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WILMINGTON, NC (WWAY) — Securing financing for a proposed baseball stadium will no longer fall on Wilmington’s shoulders. Today, the Atlanta Braves and Mandalay Baseball Properties announced the ballpark would be financed and constructed privately. Even so, it will still require an uncertain amount of taxpayer dollars.

“We’ve been able to form a development team with extensive national experience to create a private financed and construction proposal for a new ballpark in Wilmington,” Braves Executive VP for Business Operations Mike Plant.

A privately-financed ballpark means two things: developers could secure a 30-year loan, which would reduce the annual payments, and the city will not take on the construction and financing risks. But this does not mean the private sector will actually cover all the costs. Taxpayers are still on the hook, but for how much?

Raiford Trask, one of the developers who stepped up to the plate to help finance the project, is not sure.

“Really, it’s a math problem, and we haven’t done the math, so it would be really premature for me to say that,” Trask, President of Wilmington’s Trask Land Company said. “It’s gonna have to work. We all know it’s gonna have to work for all parties involved.”

A recent WWAY/Big Talker FM/Civitas Institute poll found 86 percent of Wilmington voters do not want a taxpayer-funded stadium. Mayor Bill Saffo does not know yet how much the private partnership would bring to the table.

“We always want to see more of the private investment go up as opposed to the public investment, but they’re also very clear this is going to be a public private partnership,” Saffo said.

Meanwhile, Rich Neumann with Mandalay Baseball Properties asks opponents to the stadium plan to wait until the proposal is presented to the city.

“Let the city and their advisors vet the proposal, question us, validate it, negotiate, whatever they need to do to protect your interests, and then they’ll have a decision to make,” Neumann said.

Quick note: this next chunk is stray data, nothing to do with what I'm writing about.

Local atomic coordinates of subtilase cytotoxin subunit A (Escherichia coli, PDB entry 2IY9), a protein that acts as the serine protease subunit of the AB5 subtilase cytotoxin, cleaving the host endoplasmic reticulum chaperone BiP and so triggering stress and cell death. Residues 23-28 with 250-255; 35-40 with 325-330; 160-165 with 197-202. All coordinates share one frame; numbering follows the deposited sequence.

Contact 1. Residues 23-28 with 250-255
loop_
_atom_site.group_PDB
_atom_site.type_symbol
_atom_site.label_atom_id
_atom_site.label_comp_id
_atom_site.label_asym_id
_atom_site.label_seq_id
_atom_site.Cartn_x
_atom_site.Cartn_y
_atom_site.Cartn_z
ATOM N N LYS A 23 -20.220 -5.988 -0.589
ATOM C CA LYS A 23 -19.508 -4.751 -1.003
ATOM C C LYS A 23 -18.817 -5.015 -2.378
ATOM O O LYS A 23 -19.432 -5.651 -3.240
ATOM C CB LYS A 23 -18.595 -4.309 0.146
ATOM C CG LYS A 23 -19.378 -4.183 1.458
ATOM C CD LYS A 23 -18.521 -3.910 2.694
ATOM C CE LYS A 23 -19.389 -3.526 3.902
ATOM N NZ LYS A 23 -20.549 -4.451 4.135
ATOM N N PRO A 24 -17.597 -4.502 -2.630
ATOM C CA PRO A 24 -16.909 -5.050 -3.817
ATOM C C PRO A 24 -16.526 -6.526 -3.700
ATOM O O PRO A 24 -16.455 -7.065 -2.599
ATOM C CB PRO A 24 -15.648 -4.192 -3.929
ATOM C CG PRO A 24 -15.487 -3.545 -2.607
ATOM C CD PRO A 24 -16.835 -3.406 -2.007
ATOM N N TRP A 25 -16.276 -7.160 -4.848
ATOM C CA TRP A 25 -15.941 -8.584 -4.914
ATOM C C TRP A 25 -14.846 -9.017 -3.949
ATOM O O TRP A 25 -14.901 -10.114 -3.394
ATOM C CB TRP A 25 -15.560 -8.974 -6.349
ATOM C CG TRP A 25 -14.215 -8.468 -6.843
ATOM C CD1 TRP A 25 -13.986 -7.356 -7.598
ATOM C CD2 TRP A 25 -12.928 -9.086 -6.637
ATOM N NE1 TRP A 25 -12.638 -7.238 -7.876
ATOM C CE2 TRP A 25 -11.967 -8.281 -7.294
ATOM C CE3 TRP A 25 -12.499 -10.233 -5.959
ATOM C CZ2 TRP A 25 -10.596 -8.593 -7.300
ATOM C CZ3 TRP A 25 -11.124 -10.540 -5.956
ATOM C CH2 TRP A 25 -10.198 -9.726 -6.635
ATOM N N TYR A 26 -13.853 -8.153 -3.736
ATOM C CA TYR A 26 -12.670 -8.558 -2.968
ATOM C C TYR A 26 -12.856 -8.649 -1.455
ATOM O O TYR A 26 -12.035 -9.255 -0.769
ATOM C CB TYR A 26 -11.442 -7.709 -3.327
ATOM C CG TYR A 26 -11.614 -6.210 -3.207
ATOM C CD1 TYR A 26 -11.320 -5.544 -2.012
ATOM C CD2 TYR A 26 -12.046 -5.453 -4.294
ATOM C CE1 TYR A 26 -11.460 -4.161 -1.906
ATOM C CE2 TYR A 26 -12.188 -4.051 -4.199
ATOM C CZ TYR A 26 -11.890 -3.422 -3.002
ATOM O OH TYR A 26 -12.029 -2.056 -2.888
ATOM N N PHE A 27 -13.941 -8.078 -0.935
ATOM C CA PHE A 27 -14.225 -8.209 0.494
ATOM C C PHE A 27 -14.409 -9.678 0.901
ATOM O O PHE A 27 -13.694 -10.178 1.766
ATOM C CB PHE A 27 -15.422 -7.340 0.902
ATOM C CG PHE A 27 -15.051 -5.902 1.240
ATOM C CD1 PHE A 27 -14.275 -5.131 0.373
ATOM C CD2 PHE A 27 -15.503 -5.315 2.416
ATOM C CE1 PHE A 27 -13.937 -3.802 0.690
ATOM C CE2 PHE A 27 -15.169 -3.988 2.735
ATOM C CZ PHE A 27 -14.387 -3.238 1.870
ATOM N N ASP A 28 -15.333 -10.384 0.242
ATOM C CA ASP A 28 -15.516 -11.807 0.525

The private financing group says it will present its proposal to City Council and city staff in approximately 30 days.

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62 Comments on "Developers working on private financing for ballpark; taxpayer share unclear"

2015 years 10 months ago

Dr. Robert Baade has been studying publicly funded sports teams since 1984. I will not speak for him. But the facts he presents are compelling enough for me to give a brief abstract of his published research: With few exceptions, the taxpayer always gets screwed when funding stadium projects. Period. Watch a youtube video. Read his books and articles on Google Books. Do not drink the Mandalay Kool-Aid. http://www.youtube.com/watch?v=iFr_MlBi7Eg
And when the consultant presents the “Feasibility Study”, the first question should be…..How many Feasibility Studies have you performed that DID NOT recommend a stadium? I guarantee that the answer will be ZERO. I have yet to find a Feasibility Study that came back negative in regards to Minor League Baseball. The protest should be Shoeless, because the FIX is in.